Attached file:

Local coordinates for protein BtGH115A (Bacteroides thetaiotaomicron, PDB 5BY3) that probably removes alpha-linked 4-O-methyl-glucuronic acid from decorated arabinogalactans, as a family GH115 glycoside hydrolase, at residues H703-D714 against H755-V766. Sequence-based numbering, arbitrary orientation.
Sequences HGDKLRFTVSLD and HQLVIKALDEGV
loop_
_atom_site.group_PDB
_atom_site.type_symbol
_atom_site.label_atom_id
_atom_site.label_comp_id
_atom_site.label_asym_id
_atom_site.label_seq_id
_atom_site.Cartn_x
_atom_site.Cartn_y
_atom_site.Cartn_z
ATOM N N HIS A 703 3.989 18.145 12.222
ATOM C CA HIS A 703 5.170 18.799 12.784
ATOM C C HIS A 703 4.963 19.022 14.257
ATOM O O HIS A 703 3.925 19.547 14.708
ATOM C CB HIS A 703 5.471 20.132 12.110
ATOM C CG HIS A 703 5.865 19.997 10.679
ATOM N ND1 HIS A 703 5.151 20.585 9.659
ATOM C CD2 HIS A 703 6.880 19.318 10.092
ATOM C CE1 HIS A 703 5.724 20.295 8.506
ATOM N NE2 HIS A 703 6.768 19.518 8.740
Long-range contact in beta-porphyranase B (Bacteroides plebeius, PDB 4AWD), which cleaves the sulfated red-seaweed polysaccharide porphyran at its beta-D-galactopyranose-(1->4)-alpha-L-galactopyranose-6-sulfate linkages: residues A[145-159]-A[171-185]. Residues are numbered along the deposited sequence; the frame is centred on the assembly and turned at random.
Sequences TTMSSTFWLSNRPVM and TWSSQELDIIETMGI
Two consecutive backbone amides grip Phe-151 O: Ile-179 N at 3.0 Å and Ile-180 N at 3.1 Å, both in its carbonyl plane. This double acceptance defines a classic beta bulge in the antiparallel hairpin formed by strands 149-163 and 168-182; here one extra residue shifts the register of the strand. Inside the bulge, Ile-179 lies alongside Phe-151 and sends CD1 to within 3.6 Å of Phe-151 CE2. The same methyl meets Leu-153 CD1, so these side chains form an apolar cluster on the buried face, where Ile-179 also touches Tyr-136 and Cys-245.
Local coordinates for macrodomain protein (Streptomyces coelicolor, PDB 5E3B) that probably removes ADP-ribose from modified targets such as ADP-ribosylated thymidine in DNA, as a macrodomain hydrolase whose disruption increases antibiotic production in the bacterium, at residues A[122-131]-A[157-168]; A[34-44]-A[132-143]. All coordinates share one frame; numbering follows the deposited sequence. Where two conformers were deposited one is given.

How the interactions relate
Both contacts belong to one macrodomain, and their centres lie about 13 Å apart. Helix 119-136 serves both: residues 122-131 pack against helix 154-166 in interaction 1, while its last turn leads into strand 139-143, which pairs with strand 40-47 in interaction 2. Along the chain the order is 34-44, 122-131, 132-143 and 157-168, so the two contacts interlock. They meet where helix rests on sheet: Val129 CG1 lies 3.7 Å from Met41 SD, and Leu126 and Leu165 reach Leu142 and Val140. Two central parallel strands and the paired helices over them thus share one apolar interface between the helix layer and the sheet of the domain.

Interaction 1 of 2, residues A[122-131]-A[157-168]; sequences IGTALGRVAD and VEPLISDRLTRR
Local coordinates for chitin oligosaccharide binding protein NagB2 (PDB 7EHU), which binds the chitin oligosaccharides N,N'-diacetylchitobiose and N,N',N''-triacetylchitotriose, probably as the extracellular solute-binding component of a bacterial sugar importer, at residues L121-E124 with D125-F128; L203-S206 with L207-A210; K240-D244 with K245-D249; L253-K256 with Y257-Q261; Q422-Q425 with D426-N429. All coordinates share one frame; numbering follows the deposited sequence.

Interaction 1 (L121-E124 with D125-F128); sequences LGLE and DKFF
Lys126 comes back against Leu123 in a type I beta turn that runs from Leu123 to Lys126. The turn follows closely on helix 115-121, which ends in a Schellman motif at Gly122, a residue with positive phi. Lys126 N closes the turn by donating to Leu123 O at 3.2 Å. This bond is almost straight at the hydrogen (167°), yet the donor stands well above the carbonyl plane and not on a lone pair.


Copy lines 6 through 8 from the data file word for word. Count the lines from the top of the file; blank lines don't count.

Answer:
_atom_site.label_atom_id
_atom_site.label_comp_id
_atom_site.label_asym_id